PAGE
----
There are collectors, and then there’s Taz Arnold. A self-described “creative pack rat,” the roving musician (“Imma Vote Obama Way”) and designer is one of the great hoarders, like a Collyer brother of high fashion. His 3,000-square-foot Los Angeles home is filled with hundreds of pairs of sunglasses (ranging from ’80s gold-plated designer frames to cheap plastic shutter shades), vintage tennis shoes by Diadora and Ellesse, Gucci loafers, and pounds of old-school belt buckles. “I just like beautiful things,” he says on the phone last January from men’s fashion week in Paris. “I think creation is beautiful. There’s just something about stuff and the energy that things hold.” Arnold grew up as, in his own words, an “African-American Native-American ghetto hippie bohemian” in L.A., with parents who collected vintage clothing. Arnold got his start shoplifting Ralph Lauren at age 14. “I was more like a Robin Hood kind of thief,” he says. “I wouldn’t steal people’s personal objects, or from mom-and-pop stores. Now I spend a lot of money on clothes. I guess I’m rehabilitated.” An occasional music producer, Arnold is currently working on a “series of design-driven albums that will sound something like Ziggy Stardust if David Bowie were making things like plastic rings.” He also has his own menswear line, TI$A, is a consultant for Kanye West’s Pastelle fashion label, and plans to give the ’80s brand MCM, which hired him last year, a ’90s Gucci-style resurrection. While Arnold admits to meticulously compiling his accessories into artful installations around the house, most of the energy he once put into collecting is now focused on creating. “Because of the recession I thought, You have to start making things. People want to participate. Life is like a concert, and when people go to a concert, they want to buy a T-shirt. Things I’ve collected are the inspiration to bring forth something new.”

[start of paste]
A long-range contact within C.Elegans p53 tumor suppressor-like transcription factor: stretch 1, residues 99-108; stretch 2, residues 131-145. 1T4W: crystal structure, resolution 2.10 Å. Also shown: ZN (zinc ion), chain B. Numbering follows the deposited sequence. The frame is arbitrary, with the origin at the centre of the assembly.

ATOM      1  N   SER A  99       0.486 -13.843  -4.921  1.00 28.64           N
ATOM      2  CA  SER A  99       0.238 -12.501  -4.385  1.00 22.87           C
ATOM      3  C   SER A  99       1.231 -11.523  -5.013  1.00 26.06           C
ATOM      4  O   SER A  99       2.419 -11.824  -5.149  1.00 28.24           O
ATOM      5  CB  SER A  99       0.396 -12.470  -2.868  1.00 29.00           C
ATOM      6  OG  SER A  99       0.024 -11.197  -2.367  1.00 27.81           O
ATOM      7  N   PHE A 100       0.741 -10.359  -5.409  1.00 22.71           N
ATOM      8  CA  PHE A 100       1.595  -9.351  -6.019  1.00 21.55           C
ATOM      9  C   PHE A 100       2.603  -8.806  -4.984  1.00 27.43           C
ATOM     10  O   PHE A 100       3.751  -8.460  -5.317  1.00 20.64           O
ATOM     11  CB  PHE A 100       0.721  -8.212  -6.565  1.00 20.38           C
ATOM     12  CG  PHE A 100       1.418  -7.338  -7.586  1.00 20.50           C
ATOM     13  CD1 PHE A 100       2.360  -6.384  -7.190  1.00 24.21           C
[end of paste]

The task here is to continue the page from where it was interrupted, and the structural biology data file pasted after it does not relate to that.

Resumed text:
Above: Vintage sunglasses from Taz Arnold’s collectionof accessories.
- Tracee Ellis Ross and Tyler, the Creator on Falling and Getting Back Up
- Ask a Sane Person: Daniel Mendelsohn on “The New 1930s” and Schitt’s Creek
- Ask a Sane Person: Salman Rushdie Wants America to Take Out the Trash in November
- Mark Ruffalo and Philip Ettinger on Playing Four Versions of the Same Two Characters in I Know This Much Is True
- Chris Evans and Jaeden Martell on Dark Material and Crying in the Mirror Just for Fun